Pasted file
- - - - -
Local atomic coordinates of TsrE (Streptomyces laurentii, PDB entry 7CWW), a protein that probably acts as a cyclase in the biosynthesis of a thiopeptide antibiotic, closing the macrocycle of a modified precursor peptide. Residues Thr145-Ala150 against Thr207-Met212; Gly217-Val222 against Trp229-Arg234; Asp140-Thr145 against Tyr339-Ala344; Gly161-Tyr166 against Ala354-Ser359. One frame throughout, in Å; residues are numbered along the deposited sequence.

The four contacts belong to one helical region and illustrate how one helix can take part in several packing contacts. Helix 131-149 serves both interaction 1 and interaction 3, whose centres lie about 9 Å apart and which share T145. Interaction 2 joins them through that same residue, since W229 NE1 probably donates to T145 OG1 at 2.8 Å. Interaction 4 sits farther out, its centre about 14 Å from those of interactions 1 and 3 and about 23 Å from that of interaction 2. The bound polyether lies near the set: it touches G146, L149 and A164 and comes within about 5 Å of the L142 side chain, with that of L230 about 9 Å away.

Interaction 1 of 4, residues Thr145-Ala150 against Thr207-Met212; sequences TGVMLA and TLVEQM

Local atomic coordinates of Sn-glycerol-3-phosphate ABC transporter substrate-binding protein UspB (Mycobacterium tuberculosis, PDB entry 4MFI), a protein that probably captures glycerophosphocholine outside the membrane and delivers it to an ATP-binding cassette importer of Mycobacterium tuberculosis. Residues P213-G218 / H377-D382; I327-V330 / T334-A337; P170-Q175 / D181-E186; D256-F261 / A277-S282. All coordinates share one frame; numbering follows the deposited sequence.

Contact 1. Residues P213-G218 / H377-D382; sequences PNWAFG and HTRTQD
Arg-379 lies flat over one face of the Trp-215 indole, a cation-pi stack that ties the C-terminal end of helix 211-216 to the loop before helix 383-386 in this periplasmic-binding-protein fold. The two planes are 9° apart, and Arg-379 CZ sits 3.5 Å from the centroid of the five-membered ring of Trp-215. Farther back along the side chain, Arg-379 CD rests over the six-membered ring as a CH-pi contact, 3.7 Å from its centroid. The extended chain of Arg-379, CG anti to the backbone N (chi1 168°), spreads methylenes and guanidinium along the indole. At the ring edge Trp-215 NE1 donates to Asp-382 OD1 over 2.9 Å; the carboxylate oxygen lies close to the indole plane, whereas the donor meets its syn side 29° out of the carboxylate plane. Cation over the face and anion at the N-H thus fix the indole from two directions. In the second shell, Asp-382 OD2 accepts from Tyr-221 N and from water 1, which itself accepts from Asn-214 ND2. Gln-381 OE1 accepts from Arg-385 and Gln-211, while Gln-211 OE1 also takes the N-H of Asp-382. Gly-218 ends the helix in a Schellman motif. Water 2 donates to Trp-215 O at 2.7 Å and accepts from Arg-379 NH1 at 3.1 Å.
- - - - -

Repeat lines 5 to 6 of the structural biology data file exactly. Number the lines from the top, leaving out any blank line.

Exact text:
Contact 1. Residues P213-G218 / H377-D382; sequences PNWAFG and HTRTQD
Arg-379 lies flat over one face of the Trp-215 indole, a cation-pi stack that ties the C-terminal end of helix 211-216 to the loop before helix 383-386 in this periplasmic-binding-protein fold. The two planes are 9° apart, and Arg-379 CZ sits 3.5 Å from the centroid of the five-membered ring of Trp-215. Farther back along the side chain, Arg-379 CD rests over the six-membered ring as a CH-pi contact, 3.7 Å from its centroid. The extended chain of Arg-379, CG anti to the backbone N (chi1 168°), spreads methylenes and guanidinium along the indole. At the ring edge Trp-215 NE1 donates to Asp-382 OD1 over 2.9 Å; the carboxylate oxygen lies close to the indole plane, whereas the donor meets its syn side 29° out of the carboxylate plane. Cation over the face and anion at the N-H thus fix the indole from two directions. In the second shell, Asp-382 OD2 accepts from Tyr-221 N and from water 1, which itself accepts from Asn-214 ND2. Gln-381 OE1 accepts from Arg-385 and Gln-211, while Gln-211 OE1 also takes the N-H of Asp-382. Gly-218 ends the helix in a Schellman motif. Water 2 donates to Trp-215 O at 2.7 Å and accepts from Arg-379 NH1 at 3.1 Å.